Monday, January 05, 2009

Happy New Year from Modern in MN

Despite the fact that my guest room is still working overtime as a furniture graveyard, and I've still got that room plus a few other walls that are dressed only in dirty white primer, we bit the bullet and had a real, more-than-six-guests kind of party. Hopefully the first of many!

It was the official Modern in MN New Years Day Brunch Open House, and I've already decided it's going to be an annual event. True, it's a dead give-away that we're not big New Years Eve partiers because I had to get up before the sun to do last-minute prep, but it was well worth it and it's a genuine pleasure to spend time in my kitchen, even at the crack of dawn. We (and hopefully our guests!) had a lovely day enjoying great food and the company of friends, some of whom we've not seen since we were mired in projects and construction debris. Many tours were given, the glass deck was party tested, and if our friends and acquaintences didn't think we were crazy just from the stories, they sure do now :)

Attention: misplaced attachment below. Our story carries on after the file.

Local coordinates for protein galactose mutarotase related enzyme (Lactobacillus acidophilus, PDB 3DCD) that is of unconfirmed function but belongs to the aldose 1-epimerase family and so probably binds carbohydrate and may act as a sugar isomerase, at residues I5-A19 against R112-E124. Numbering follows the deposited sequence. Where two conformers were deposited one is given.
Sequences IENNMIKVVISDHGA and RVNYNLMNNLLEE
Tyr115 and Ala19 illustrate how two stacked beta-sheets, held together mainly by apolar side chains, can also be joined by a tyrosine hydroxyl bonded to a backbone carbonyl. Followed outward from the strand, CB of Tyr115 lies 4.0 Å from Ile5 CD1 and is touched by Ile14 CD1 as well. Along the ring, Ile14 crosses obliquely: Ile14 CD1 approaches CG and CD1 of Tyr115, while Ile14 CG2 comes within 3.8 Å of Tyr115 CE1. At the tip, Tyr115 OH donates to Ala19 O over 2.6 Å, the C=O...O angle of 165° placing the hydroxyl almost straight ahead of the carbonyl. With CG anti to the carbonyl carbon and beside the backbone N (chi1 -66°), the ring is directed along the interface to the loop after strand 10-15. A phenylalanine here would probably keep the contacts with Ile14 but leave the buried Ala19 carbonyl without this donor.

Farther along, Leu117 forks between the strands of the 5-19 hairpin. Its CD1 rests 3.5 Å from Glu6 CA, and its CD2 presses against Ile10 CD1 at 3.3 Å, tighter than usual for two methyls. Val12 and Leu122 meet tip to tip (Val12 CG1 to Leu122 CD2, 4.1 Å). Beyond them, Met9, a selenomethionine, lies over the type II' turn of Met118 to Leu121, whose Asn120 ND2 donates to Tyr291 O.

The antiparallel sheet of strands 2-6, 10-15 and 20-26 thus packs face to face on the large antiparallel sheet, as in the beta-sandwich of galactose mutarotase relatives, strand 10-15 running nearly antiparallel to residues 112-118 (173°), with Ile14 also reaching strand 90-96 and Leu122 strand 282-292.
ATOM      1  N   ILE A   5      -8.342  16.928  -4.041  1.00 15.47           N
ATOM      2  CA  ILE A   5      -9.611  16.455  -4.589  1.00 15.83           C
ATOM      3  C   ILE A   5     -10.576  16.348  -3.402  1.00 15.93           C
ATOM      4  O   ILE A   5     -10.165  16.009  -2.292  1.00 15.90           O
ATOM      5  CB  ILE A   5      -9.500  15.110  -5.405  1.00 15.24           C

Rumor has it that Modern in MN is a hit with the kids, and thankfully the glass deck held up just fine to their craziness. Whew!

Proof that I do, on occasion, get up early in the post-construction era:

The sun rises, and the spread awaits:

Happy New Year! Here's to my quest to bring you some more down and dirty DIY in 2009!


Anonymous Anonymous said...

I'll mention that your house looks incredible, love the countertops in the kitchen!

Could I bother you for the latest and greatest on your Ofuro tub? I'm dying to know how you sealed it! Does it ever absorb water? How is it working out for you?


7:05 PM  
Blogger splatgirl said...

Hi Christian
I haven't sealed the ofuro, so yes, it does absorb a bit of water...a non-issue, IMO. We've never been big bath takers so it's rarely used, and I consider it a work in progress, just like most everything else about the house.